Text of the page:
Saudi’s: Algeria’s Trade Deficit Increases in H1 2019

(THIS ARTICLE IS COURTESY OF THE SAUDI NEWS AGENCY ASHARQ AL-AWSAT)

 

Algeria’s Trade Deficit Increases in H1 2019

Wednesday, 14 August, 2019 – 11:45
Algerian youths sit near the Martyrs’ Memorial in Algiers (Reuters)
Algiers- Asharq Al-Awsat
Algeria’s trade deficit amounted to $3.18 billion during the H1 of 2019 against $2.84 billion during the same period of 2018, official data showed on Tuesday.

Algerian exports totaled $18.96 billion during H1 2019 compared to $20.29 billion during the same period in 2018, down 6.57 percent.

Meanwhile, imports fell to$22.14 billion compared to$23.14 billion, down 4.3 percent, according to figures provided by the Algerian Customs’ Department of Studies and Prospects.

France has topped the list of Algerian export customers with exports worth $2.66 billion, followed by Italy with $2.5 billion dollars and Spain with $2.26 billion.

China, however, remained the top exporter to Algeria with exports worth $4.2 billion, followed by France with $2.14 billion, and Spain with $1.68 billion.

Fuel exports, which accounted for 93.1 percent of the total exports, amounted to $17.65 billion, a decrease of 6.31 percent compared to $18.84 billion during the same period of 2018. While other exports fell 10.01 percent to $1.31 billion.

As for imports, five out of seven product groups included in the import division have decreased during H1 2019 compared to the same period last year.

The energy and fuel group’s import bill fell 62.22 percent to $275.51 million from $729.32 million during the same period.

And the imported food bill was estimated at $4.13 billion, compared with $4.61 billion, a decline of 10.52 percent

A report published by the Algerian news agency (APS) a few days ago reported that Algeria’s food import bill fell by more than $480 million in 2019’s first half.

It explained that this fall is mainly due to the decline in the import of cereals, milk and its derivatives, sugar, residues, and waste products of the food industry and others.

Last week, the Algerian National Office of Statistics revealed in a report that Algeria’s economy has achieved an annual growth of 1.4 percent in 2018, compared to 1.3 percent in 2017.

In a publication on economic accounts from 2015 to 2018, it showed that the growth index remains “positive” despite the economic context characterized by a current account deficit in the balance of payments, low exchange reserves and a decline in the level of growth in the non-fuel sector.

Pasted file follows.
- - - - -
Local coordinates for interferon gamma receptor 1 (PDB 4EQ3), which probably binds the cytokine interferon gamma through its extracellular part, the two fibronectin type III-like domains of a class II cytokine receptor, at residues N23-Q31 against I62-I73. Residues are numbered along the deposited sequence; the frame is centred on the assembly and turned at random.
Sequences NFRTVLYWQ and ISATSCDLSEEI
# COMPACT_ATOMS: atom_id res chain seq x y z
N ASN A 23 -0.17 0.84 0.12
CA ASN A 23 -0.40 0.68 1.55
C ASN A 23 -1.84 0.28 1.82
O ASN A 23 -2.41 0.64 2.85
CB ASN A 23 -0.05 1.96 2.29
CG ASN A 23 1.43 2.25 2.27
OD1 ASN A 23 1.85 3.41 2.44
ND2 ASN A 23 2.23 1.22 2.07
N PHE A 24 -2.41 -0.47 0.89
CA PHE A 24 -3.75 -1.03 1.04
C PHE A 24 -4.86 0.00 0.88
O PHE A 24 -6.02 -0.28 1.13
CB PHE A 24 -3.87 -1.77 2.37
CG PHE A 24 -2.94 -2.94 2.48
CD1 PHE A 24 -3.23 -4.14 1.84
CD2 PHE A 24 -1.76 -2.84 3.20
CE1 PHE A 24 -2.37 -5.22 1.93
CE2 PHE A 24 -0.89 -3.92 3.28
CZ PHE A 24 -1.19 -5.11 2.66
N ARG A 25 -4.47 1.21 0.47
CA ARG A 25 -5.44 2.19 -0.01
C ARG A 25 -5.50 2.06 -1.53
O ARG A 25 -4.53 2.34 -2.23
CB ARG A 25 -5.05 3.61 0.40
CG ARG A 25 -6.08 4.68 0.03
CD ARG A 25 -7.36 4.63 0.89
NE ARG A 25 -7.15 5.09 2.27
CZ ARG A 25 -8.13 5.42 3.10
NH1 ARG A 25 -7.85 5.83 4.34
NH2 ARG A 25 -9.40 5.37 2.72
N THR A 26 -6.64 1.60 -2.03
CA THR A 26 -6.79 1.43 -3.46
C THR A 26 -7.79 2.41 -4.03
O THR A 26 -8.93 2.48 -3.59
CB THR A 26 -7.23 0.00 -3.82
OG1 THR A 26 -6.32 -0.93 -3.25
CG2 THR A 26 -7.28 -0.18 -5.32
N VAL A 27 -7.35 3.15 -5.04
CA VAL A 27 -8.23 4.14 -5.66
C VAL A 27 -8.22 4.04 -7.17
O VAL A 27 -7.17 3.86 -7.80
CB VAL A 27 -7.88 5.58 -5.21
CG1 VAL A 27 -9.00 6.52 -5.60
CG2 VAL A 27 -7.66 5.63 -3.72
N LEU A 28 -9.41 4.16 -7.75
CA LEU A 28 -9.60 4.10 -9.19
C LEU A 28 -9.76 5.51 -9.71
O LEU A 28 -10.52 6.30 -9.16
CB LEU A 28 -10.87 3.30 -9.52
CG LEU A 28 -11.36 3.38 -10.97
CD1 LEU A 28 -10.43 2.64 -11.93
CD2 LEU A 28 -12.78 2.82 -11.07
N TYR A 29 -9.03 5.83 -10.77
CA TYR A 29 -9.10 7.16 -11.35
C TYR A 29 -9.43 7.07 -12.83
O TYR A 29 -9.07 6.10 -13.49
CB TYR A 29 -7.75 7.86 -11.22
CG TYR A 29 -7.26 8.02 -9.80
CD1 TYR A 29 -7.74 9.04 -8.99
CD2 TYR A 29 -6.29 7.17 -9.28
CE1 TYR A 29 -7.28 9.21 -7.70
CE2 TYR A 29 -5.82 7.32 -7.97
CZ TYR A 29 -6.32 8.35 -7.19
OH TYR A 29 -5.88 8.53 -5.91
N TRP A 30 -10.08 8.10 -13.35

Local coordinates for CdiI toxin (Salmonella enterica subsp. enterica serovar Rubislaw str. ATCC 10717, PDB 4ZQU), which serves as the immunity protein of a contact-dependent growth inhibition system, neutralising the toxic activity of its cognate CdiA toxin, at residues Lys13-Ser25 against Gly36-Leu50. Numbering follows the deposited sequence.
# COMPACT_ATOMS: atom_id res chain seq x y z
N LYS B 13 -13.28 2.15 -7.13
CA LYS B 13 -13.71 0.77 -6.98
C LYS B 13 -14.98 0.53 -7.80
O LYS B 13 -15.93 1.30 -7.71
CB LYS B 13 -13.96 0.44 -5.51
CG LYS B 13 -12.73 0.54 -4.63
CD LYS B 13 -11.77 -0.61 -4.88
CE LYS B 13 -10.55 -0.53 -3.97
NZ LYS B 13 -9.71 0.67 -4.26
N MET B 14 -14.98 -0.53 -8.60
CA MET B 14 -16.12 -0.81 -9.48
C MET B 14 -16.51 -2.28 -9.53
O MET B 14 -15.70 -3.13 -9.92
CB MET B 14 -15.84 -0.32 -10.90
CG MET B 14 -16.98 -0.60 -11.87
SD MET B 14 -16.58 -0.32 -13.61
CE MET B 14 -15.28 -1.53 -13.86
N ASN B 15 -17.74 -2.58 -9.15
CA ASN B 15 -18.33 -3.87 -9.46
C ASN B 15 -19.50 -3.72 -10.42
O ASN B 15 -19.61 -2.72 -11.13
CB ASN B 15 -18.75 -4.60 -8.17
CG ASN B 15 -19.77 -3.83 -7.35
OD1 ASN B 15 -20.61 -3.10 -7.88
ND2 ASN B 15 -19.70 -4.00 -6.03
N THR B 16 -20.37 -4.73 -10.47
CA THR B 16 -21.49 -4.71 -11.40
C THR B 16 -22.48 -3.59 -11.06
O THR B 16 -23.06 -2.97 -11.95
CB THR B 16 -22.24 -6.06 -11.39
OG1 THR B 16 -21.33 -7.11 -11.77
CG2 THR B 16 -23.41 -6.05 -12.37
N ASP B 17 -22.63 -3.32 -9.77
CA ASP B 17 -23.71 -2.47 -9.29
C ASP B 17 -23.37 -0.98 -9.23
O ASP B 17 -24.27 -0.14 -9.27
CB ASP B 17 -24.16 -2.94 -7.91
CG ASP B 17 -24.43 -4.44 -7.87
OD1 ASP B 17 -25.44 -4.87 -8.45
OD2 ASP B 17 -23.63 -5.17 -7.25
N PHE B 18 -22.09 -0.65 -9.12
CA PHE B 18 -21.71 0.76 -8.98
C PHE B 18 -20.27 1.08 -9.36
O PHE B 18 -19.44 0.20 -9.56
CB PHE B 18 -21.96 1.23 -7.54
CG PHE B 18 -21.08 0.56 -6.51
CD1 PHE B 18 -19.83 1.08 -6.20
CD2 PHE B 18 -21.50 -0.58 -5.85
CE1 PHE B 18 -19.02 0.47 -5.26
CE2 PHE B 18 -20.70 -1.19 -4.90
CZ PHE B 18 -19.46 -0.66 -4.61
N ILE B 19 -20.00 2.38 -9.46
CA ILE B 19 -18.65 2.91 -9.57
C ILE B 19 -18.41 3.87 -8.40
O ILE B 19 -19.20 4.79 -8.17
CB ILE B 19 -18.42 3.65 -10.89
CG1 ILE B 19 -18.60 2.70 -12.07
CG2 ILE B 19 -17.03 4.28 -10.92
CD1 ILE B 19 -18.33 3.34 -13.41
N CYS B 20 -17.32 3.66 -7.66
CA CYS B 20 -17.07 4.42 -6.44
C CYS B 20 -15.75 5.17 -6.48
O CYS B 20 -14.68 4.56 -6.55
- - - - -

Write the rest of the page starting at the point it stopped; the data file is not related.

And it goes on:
The growth rate of non-fuel GDP has amounted to 3.3 percent in 2018, compared to 2.1 percent in 2017, indicating “a good performance,” the Office added.

Economic growth has witnessed a five percent increase in the agriculture sector, 5.2 percent in public works, construction, and irrigation, including petroleum public works, and a 4.1 percent increase in industry.

Morocco Summons Algeria Envoy over Deportation of Syrian Refugees

(THIS ARTICLE IS COURTESY OF THE SAUDI NEWS AGENCY ASHARQ AL-AWSAT)

Middle East

Morocco Summons Algeria Envoy over Deportation of Syrian Refugees

Morocco

The Moroccan Interior Ministry accused Algerian authorities of deporting 55 Syrians, including women and children, towards the kingdom as Rabat summoned the Algerian envoy over the development.

The ministry statement said that the Algerian authorities have “cornered” the refugees nears the border city of Figuig.

The Moroccan authorities “condemned these inhumane actions by the Algerian authorities against these refugees, especially when it comes to women and children who are in a fragile state.”

It questioned how the authorities in the neighboring country have not catered to the displaced and instead forced them towards Moroccan soil.

The development has forced Morocco to summon Algeria’s ambassador to express concern after the Syrians attempted to “illegally enter” the country from Algeria, the ministry of foreign affairs said in a statement on Sunday.

It said 54 Syrians attempted to enter Morocco through the border town of Figuig, an area surrounded by mountains, between April 17 and 19. It accused Algeria of forcing them to cross into Morocco.

“Algeria must assume political responsibility and morality concerning this situation,” the ministry statement on MAP state news agency said.

“It is immoral and unethical to manipulate the moral and physical distress of these people, (and) to sow trouble in the Morocco-Algerian border.”

There was no immediate response from Algeria on state news agency APS.

Some 5,000 Syrians have gone through a migration regulatory process in Morocco, with several hundred receiving refugee status, according to Morocco’s ministry of foreign affairs.

Morocco and Algeria share a 1,500 km (970 mile) land border that runs from the Mediterranean Sea to the Sahara Desert which has been shut since 1994.

The North African neighbors have had a contentious relationship since independence from France. Border disputes triggered an armed conflict in the 1960s known as the “Sand War”.

One of their biggest disputes has been over Western Sahara, a former Spanish colony, most of which Morocco annexed in 1975.

Algeria supports and hosts the Western Saharan independence movement Polisario, a stance which angers Morocco.

Asharq Al-Awsat English

Asharq Al-Awsat English

Asharq Al-Awsat is the world’s premier pan-Arab daily newspaper, printed simultaneously each day on four continents in 14 cities. Launched in London in 1978, Asharq Al-Awsat has established itself as the decisive publication on pan-Arab and international affairs, offering its readers in-depth analysis and exclusive editorials, as well as the most comprehensive coverage of the entire Arab world.

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